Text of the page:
antecedents but which clearly meet the definition of a Full Classic®, save the year in which they were manufactured. Bentley Continentals and Flying Spurs, Chrysler Ghias, Continental Mark IIs, Cadillac Eldorado Broughams and Biarritzes come to mind immediately. Bringing them in would, if the board believes it appropriate, also allow us to incorporate separate pre-war and post-war divisions where some CARavans could be limited to pre-war cars while others focus on the go-fast post war aficionados.
We understand there have been discussions regarding bringing in more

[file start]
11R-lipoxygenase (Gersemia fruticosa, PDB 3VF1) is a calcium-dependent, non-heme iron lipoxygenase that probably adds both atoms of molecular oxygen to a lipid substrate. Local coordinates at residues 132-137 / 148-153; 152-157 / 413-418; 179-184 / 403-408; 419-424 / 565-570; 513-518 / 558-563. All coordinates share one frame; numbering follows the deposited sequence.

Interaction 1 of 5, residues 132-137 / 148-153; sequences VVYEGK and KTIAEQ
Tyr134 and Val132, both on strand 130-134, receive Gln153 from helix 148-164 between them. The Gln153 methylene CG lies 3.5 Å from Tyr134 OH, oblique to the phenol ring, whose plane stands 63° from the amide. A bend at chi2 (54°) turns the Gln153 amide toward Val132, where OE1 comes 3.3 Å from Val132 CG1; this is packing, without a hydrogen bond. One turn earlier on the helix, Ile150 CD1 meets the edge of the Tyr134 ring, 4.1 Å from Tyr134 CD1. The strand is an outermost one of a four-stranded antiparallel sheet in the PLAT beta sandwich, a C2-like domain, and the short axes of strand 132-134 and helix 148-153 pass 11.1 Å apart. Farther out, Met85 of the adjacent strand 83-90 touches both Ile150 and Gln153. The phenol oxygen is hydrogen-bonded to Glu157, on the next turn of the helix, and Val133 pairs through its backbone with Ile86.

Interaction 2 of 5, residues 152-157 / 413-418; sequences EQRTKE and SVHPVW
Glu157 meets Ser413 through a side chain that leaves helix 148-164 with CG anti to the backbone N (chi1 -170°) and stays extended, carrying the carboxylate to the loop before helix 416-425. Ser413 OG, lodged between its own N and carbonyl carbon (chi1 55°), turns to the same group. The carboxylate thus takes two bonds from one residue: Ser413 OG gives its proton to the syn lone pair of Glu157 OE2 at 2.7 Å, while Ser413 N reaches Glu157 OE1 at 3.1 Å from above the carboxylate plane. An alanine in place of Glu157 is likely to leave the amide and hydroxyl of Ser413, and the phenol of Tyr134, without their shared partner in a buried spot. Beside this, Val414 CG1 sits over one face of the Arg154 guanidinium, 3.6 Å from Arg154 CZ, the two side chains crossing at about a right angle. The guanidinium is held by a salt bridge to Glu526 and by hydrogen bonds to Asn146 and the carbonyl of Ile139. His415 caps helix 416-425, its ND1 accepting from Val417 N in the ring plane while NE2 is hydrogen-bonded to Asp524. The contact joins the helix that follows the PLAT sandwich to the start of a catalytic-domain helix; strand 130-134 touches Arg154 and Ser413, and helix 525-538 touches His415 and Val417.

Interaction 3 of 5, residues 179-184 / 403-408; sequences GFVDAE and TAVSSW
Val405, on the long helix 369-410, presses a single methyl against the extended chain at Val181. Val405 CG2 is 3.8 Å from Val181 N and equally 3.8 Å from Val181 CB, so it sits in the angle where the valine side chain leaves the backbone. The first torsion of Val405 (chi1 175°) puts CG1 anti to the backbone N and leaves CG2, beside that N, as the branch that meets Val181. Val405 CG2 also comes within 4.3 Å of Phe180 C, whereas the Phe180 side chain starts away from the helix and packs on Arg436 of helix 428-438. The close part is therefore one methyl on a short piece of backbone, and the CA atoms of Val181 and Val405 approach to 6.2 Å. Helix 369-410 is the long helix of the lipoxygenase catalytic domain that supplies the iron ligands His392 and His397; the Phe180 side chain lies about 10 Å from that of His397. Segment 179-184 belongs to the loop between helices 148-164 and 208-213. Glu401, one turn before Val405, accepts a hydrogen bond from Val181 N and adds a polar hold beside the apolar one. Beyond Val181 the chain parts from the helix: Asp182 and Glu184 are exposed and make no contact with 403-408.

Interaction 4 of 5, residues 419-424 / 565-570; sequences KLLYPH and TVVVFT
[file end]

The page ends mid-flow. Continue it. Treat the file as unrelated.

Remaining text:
models from the classic era, like the Packard 120 and perhaps the Lincoln Zephyr. There also appears to be some discussion of accepting cars made after 1948 which are substantially identical to those 1948 cars we currently accept. We are not opposed to these modest steps. But neither of those will result in significant numbers of new members. More directly, neither of these opens the club to a new generation of cars that meet the definition of a Full Classic®, but for the year in which they were made. If we took cars made through 1969, the newest classic would already be 50 years old. If we made the cutoff 1959, it would be 60 years old. Recognizing these later classics is the right thing to do. And it allows us to appeal to a different generation of automobile enthusiasts.